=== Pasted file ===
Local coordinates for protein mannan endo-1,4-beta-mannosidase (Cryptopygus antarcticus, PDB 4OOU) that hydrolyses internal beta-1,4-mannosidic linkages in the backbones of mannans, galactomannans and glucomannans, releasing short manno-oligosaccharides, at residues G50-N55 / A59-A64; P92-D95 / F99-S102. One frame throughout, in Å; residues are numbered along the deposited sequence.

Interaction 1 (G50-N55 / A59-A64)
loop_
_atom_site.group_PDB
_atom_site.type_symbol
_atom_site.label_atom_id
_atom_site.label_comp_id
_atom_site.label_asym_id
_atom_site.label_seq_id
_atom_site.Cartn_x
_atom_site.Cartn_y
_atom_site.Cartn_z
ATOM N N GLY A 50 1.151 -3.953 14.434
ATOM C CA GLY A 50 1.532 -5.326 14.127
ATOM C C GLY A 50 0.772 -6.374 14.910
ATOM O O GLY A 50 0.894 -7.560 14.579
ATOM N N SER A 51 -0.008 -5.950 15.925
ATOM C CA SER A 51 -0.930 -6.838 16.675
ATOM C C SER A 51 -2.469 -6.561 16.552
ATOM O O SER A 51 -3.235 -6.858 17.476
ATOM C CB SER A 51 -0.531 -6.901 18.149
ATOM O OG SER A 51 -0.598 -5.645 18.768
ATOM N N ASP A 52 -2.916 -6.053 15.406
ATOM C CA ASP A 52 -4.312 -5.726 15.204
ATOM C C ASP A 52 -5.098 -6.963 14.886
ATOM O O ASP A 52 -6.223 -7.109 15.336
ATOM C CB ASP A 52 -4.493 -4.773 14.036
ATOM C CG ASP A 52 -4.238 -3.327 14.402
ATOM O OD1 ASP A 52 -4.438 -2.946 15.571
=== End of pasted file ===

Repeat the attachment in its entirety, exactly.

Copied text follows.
Local coordinates for protein mannan endo-1,4-beta-mannosidase (Cryptopygus antarcticus, PDB 4OOU) that hydrolyses internal beta-1,4-mannosidic linkages in the backbones of mannans, galactomannans and glucomannans, releasing short manno-oligosaccharides, at residues G50-N55 / A59-A64; P92-D95 / F99-S102. One frame throughout, in Å; residues are numbered along the deposited sequence.

Interaction 1 (G50-N55 / A59-A64)
loop_
_atom_site.group_PDB
_atom_site.type_symbol
_atom_site.label_atom_id
_atom_site.label_comp_id
_atom_site.label_asym_id
_atom_site.label_seq_id
_atom_site.Cartn_x
_atom_site.Cartn_y
_atom_site.Cartn_z
ATOM N N GLY A 50 1.151 -3.953 14.434
ATOM C CA GLY A 50 1.532 -5.326 14.127
ATOM C C GLY A 50 0.772 -6.374 14.910
ATOM O O GLY A 50 0.894 -7.560 14.579
ATOM N N SER A 51 -0.008 -5.950 15.925
ATOM C CA SER A 51 -0.930 -6.838 16.675
ATOM C C SER A 51 -2.469 -6.561 16.552
ATOM O O SER A 51 -3.235 -6.858 17.476
ATOM C CB SER A 51 -0.531 -6.901 18.149
ATOM O OG SER A 51 -0.598 -5.645 18.768
ATOM N N ASP A 52 -2.916 -6.053 15.406
ATOM C CA ASP A 52 -4.312 -5.726 15.204
ATOM C C ASP A 52 -5.098 -6.963 14.886
ATOM O O ASP A 52 -6.223 -7.109 15.336
ATOM C CB ASP A 52 -4.493 -4.773 14.036
ATOM C CG ASP A 52 -4.238 -3.327 14.402
ATOM O OD1 ASP A 52 -4.438 -2.946 15.571